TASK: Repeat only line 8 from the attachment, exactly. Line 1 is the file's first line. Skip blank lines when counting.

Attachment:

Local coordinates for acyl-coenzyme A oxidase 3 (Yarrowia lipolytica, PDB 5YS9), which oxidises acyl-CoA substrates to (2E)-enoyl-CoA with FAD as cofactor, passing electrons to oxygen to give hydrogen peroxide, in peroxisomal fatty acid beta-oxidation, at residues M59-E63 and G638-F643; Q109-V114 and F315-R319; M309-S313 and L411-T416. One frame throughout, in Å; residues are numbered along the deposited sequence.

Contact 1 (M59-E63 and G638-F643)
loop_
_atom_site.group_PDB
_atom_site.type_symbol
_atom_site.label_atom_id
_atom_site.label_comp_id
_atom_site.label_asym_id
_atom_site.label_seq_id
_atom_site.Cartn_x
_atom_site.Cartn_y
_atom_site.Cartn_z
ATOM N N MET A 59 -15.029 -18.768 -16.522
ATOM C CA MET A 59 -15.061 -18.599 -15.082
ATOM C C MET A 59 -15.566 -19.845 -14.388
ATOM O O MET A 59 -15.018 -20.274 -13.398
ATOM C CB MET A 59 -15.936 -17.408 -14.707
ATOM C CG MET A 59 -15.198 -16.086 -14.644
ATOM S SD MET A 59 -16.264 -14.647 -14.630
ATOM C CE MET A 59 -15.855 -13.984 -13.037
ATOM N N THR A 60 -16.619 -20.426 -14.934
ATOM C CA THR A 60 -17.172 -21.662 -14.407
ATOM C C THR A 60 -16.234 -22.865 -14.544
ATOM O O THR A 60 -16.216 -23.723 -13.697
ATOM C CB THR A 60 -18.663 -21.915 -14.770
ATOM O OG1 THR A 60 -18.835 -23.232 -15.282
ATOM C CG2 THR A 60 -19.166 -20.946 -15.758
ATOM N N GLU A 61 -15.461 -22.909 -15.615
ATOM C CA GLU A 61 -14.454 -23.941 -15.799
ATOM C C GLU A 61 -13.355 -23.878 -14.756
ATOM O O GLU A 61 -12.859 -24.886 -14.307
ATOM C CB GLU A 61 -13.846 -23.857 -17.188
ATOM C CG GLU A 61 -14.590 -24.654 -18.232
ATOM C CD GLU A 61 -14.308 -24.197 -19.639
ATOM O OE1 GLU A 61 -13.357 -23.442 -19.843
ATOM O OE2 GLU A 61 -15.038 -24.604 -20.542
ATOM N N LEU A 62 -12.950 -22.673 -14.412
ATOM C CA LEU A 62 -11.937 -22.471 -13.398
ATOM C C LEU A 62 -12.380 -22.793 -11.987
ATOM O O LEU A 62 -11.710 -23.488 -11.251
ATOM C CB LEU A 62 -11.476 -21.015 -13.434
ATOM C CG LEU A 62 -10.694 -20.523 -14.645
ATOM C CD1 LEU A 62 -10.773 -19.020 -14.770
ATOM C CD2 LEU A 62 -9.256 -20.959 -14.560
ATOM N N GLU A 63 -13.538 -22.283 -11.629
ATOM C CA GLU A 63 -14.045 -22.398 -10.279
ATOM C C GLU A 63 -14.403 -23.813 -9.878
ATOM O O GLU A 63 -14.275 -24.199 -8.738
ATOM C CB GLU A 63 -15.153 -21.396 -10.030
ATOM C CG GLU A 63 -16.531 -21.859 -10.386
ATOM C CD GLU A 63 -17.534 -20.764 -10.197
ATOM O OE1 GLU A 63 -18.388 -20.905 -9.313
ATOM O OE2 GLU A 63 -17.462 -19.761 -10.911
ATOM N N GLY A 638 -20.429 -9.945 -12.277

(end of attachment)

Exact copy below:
_atom_site.label_asym_id